I’ve been reflecting on how we begin to rebuild our lives in these times of so much brokenness, so much confusion and chaos and uncertainty. Last week I turned to the majestic voice of Ecclesiastes, who famously announces there is a season for everything, “a time to break down,” for example, “and a time to build up.”

Perhaps we’ve had enough of breaking down right now. I have come to the conclusion, something felt quite deeply, that building up has got to be the focus of my life out ahead, for this season, perhaps for the rest of my life. I need to begin again to build up in any way possible.

Building up surely requires a reorienting, refocusing, a transformed vision. Building up requires building from the bottom up, from the foundations, building on a rock, not on sand. It requires building from new vision, seeing things anew, seeing new things.

In the Christian tradition we call this conversion, and yes, that’s what is required, a complete turn, a reordering of head and heart. We’re headed down the road and come to a crossroad. We discover our mistaken direction and make the turn. We head down another road. It feels like going home. We begin to remember there is another home besides the disordered one we’re living in. This is a threshold moment. It’s time to crossover.

And then, just imagine, as we get over on this new road, we find ourselves spotting new things all around us. What we see, we see differently. With new eyes. We find ourselves in a new land, new scenery, new vistas, new beauty. There are new flowers blooming in the desert. This is what conversion will do for us. This is where we begin to build up.

But how do we begin this crossover? In Mere Christianity C. S. Lewis contends it begins as we draw nearer to the heart of God, “each morning.” Yes, for me it begins early in the morning with a time of devotional reading, then the Psalms, prayer, stillness, silence, welcoming God into my little space. In other words this kind of reorientation requires commitment, discipline, daily practice, consistency. It starts quite simply sitting in your prayer chair. The rewards are nothing less than spectacular. Reordering begins in that chair. And then it grows.

“The first job each morning consists simply,” as Lewis puts it, “in listening to that other voice . . . letting that other larger, stronger, quieter life come flowing in. . . . Standing back from all your natural fussings and frettings; coming in out of the wind.” Yes, a fierce wind has been blowing. We’ve all been buffeted about. But notice the wind is not the final word. Come in out of the wind. We can find a quiet place, something still, something steady. We can re-anchor on something solid. That’s my conclusion, my desire, these days.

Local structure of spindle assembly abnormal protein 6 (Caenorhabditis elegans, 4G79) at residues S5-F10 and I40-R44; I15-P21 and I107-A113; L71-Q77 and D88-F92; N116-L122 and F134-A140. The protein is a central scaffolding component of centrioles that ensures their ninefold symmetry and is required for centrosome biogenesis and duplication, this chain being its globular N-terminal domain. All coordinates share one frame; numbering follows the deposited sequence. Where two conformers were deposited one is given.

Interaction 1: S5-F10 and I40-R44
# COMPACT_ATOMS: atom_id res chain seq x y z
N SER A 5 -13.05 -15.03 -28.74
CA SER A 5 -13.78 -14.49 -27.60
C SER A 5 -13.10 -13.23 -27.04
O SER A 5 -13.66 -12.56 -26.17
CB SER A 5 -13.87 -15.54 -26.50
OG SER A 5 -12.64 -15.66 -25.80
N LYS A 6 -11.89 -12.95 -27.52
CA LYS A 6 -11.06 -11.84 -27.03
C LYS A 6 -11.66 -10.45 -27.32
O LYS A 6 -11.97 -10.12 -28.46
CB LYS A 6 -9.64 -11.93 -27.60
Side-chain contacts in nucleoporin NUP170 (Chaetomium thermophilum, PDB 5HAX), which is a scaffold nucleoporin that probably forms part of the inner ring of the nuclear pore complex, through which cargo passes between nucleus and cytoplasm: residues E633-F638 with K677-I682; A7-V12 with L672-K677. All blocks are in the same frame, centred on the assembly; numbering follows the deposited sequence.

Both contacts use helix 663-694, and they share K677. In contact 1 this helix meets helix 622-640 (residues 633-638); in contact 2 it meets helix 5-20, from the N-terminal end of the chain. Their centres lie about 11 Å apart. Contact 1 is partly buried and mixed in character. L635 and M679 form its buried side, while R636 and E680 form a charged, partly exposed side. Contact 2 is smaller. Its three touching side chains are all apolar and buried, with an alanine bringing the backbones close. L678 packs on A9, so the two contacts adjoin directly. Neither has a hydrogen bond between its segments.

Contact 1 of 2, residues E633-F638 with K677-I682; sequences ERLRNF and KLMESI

This all has been huge for me. I know it can seem naïve to some, too narrow, too limited, but I am convinced change will only begin in the reordering of my mind, a whole new orientation of my heart. It begins at home. It begins in the still moments of welcoming the living God into my little space. This is actually the beginning of change for our world as well.

I was discussing with a group of friends the other day one of Paul’s magnificent lists of what the transformed life can look like. Paul announces, this time in Galatians, that such a changed life is defined by “love, joy, peace, patience, kindness, generosity, faithfulness, gentleness, and self-control.” In another place, he adds humility. “Love your neighbor as yourself,” he says, the highest commandment. Don’t get into biting and devouring one another.

Isn’t this what we desperately need right now, for our world, for our individual lives? Becoming people like this? Paul labors to be clear that this is not a new kind of “law” to which we must become slaves. No, this rebuilding is liberating change, ultimate freedom. But listen, here’s the key for Paul. This radically new nature is “the fruit of the Spirt.” It’s back to the prayer chair. As we come closer to the Spirit, each morning, we will slowly be transformed, reshaped, reoriented into a person of “love, joy, peace, patience, kindness, generosity, faithfulness, gentleness, and self-control.” Isn’t that extraordinary?

Isn’t this how we begin to build up instead of tearing down? I think it is.